The Black Stilt was formerly widespread throughout New Zealand in the late 19th century. Following a long-term decline, the species is now restricted to the area between Lake Tekapo and Lake Pukaki basins, N to the Ahuriri River on South Island.  
Outside the breeding season, they move locally within the Mackenzie Basin, and small numbers may winter on the Canterbury coast on South Island.

The Black Stilt breeds on braided riverbeds and associated marshlands including swamps, ponds and shallow water at lake’s edges. The nesting site is often established in areas with abundant food sources.
However, these areas are vulnerable to flooding and accessible to predators because the nests are on dry ground.
After breeding, they move to the coast but they forage in river deltas and parts of river which do not freeze over.

The Black Stilt gives more penetrating and higher-pitched yapping calls than those of the Black-winged Stilt (race leucocephalus). They communicate by a single “yep” but sometimes, this call can be repeated.

The Black Stilt’s feeding technique is slightly different from that of other waders. It can feed by probing in river shingle, but also by scything motion, moving the bill back and forth, and by pecking in muddy pools. The long bill allows the bird to extract preys beneath stones in riverbeds.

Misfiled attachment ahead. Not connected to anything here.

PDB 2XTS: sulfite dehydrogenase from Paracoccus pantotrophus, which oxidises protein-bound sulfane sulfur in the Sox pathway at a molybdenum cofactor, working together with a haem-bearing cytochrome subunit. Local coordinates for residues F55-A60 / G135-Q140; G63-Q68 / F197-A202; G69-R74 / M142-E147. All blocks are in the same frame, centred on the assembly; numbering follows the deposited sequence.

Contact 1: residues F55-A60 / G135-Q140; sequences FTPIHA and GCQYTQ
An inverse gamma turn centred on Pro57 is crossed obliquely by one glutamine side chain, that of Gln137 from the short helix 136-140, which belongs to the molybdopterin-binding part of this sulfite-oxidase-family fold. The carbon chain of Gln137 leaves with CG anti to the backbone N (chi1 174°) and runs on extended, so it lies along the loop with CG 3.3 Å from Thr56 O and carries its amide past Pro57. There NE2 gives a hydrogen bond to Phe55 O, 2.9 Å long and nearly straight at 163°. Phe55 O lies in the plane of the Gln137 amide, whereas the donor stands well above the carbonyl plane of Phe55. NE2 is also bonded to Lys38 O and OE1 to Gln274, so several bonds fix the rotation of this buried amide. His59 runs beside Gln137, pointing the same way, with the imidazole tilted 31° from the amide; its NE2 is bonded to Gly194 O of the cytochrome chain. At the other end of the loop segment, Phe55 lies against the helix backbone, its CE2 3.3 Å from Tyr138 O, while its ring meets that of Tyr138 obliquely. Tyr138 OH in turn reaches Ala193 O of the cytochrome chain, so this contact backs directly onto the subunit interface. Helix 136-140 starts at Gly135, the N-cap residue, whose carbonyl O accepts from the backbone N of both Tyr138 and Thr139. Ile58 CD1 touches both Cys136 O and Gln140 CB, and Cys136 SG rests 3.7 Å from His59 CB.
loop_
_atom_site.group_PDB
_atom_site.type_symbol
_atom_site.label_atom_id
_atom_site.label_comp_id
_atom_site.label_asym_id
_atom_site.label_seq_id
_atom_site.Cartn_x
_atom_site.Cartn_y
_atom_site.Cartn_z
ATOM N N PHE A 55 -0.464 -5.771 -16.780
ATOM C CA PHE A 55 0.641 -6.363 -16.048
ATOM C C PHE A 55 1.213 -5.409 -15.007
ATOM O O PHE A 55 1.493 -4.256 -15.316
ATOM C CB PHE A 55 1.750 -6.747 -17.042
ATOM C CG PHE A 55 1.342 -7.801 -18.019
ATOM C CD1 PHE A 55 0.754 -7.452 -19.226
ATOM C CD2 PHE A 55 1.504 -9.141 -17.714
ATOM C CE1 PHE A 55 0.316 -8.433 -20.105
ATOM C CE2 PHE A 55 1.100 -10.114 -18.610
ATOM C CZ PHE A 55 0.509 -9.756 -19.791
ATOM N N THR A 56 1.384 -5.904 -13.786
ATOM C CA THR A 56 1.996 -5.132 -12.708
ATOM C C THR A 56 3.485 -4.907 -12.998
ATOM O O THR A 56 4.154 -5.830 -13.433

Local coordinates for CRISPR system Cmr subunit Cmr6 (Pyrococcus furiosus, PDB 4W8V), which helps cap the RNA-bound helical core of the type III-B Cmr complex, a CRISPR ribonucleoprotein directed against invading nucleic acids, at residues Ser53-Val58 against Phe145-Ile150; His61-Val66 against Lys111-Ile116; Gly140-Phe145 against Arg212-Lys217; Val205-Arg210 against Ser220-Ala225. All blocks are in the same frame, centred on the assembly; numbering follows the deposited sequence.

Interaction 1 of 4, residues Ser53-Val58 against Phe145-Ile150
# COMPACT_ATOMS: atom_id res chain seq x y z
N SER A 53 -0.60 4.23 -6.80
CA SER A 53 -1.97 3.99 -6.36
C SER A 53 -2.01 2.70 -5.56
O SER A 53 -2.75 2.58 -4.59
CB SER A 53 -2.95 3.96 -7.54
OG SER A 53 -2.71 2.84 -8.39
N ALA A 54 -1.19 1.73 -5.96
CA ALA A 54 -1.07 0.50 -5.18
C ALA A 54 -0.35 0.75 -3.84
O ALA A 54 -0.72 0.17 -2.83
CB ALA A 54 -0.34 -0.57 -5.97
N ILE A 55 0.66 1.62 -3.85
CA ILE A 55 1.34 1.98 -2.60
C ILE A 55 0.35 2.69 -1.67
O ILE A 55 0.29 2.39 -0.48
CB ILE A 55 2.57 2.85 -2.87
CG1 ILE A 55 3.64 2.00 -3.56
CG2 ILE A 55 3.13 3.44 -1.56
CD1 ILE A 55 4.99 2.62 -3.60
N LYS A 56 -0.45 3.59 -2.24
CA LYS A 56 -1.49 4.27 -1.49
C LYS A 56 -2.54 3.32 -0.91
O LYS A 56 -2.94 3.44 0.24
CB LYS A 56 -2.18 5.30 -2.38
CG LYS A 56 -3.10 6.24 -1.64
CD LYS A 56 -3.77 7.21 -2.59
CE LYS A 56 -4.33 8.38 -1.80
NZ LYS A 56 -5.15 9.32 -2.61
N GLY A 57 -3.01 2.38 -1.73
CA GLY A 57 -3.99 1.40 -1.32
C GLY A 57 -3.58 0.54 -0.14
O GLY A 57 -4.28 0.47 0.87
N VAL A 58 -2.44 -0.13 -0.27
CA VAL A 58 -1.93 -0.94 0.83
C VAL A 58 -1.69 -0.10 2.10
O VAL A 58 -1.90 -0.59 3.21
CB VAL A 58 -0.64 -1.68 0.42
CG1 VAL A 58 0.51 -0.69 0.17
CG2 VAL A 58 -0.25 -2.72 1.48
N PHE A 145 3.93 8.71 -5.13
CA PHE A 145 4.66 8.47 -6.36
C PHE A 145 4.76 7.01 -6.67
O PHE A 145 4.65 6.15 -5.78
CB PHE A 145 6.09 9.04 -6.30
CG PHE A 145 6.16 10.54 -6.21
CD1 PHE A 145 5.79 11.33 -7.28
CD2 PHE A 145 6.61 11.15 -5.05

The Black Stilt feeds on a variety of preys such as fish, molluscs, crustaceans and aquatic worms. Inland, it takes mainly insect larvae, earth worms and some spiders, usually found in the soft substrates of the fields.

This species is monogamous and the pair has long-term pair-bonds. This species tends to nest in solitary pairs.
The mates perform preening and bill-dipping prior to copulation. The bird inclines the head forwards with stiff neck. They raise their bills out of the water, and then immerse them to eye-level. The movements are synchronized between both mates.
After mating, the birds cross their bills and walk forwards together. The head is raised and usually, the male puts one wing over the back of the female.

In New Zealand, the Black Stilt interbreeds with the Black-winged Stilt (race leucocephalus) and offspring are fertile. As the species is scarce, there is unusual bond formation and hybrid pairing or trios.